Unsolved archaeological mysteries No. 311:

The mysterious disappearance of HRH Prince Charles’s wellington boots

Ian Blair

The photo below was taken on the Billingsgate Market excavation in 1982, when His Royal Highness Prince Charles visited the site. To my knowledge, it marks the only royal visit to an on-going archaeological excavation in London in living memory. Prince Charles was perhaps not a surprising choice to be invited to the site, given that he had read anthropology, archaeology, and history, at Trinity College, Cambridge.

Seeing this image again, reminded me of a story related to his visit, that I felt it only right to resurrect to prove that it is not an urban myth, passed down over the intervening decades by mischievous archaeologists. My firm belief is that there is no smoke without fire, and hopefully through this post, the truth will out.

In the photo, site supervisor Steve Roskams (right) is seen giving Prince Charles a tour of the site. To his left is Brian Hobley (Chief Urban Archaeologist of the DUA) busy rootling around in a grubby finds bag, with a disinterested looking Jez Reeve? standing behind him. The key element that I would like to draw your attention to, are the pristine shiny pair of wellington boots, that the heir apparent to the British throne is wearing, these can be usefully contrasted to those that Steve and Brian are wearing, with Brian’s left boot seemingly having suffered a catastrophic puncture.


Prince Charles visit to Billingsgate Excavation in 1982 (BIG82)Prince Charles visit to Billingsgate Excavation in 1982 (BIG82).
Photograph sent to us by Gill Scarlett (Craddock)


Given it is highly improbable that the royal visitor wore these boots in the back of the car from Buckingham Palace, it is my understanding that they were purchased in advance and were therefore waiting for His Royal Highness to jump into on his arrival at the site. With the site tour at an end, it is my belief that he then changed out of them, leaving them on site, before heading off for the Palace, or onward to another engagement.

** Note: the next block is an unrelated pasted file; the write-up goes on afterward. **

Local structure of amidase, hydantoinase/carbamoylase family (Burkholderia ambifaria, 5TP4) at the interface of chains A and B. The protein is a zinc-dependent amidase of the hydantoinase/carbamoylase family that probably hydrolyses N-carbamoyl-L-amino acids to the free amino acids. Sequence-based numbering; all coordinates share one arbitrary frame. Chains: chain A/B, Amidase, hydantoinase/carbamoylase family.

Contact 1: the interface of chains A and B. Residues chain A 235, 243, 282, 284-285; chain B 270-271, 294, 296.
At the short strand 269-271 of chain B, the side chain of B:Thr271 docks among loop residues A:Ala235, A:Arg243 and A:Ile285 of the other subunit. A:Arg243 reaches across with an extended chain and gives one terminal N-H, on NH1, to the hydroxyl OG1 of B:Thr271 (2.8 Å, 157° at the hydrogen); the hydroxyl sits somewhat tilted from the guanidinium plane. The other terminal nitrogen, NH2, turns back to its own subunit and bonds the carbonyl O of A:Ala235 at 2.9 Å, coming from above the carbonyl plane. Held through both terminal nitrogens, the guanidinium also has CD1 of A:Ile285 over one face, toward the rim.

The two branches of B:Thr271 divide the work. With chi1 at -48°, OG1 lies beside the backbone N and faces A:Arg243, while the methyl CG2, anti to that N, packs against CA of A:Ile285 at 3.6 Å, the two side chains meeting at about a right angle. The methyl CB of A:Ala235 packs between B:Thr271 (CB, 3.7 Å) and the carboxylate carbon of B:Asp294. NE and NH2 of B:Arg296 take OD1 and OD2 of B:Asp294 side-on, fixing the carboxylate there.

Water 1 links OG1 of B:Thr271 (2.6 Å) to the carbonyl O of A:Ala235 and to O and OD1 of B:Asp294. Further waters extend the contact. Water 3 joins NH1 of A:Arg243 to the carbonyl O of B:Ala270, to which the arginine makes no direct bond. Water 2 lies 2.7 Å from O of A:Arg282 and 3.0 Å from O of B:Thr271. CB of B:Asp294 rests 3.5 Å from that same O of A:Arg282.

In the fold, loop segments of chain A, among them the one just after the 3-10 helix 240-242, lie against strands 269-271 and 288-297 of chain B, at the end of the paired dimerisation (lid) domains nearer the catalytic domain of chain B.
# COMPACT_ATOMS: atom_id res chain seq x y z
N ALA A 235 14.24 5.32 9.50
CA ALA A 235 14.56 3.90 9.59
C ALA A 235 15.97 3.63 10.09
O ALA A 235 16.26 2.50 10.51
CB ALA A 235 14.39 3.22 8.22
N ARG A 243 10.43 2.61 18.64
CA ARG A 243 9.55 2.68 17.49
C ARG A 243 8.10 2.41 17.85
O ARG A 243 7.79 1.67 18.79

Throughout the course of the Billingsgate excavation John Schofield (DUA Field Officer), was also de facto fixer for the project, who busied himself on a multitude of tasks anything from assembling cup-lock scaffolding barriers around the edges of the excavation, to acting as banksman when the site cabins were being craned into place, as captured on the Oscar nominated Chronicle documentary (see below).

In the days and weeks after the royal visit, word went around the archaeologists, that the aforenamed DUA Field Officer had acquisitioned the ‘as-new’ royal wellies, and that some form of sweepstake or draw was to take place to have a chance to win them. Suffice it to say that this never happened! So, what became of them? My own belief is that to this day, John wears them either whilst gardening, or perhaps more likely, and to keep them in pristine condition, he only puts them on whilst watching episodes of the ‘Crown’ (season 4) on television, cursing the fact that the Billingsgate excavation never figured, and the role he played in this intrigue never acknowledged.

Postscript: Coincidentally, whilst composing this post and looking at a DUA Radio Carbon newsletter (dated March 1980), I found reference made to the fact that JS has size 8½ half feet. Now I wonder if anyone happens to know what size feet His Royal Highness has?


To watch BBC Chronicle now, click  ‘On the Waterfront’



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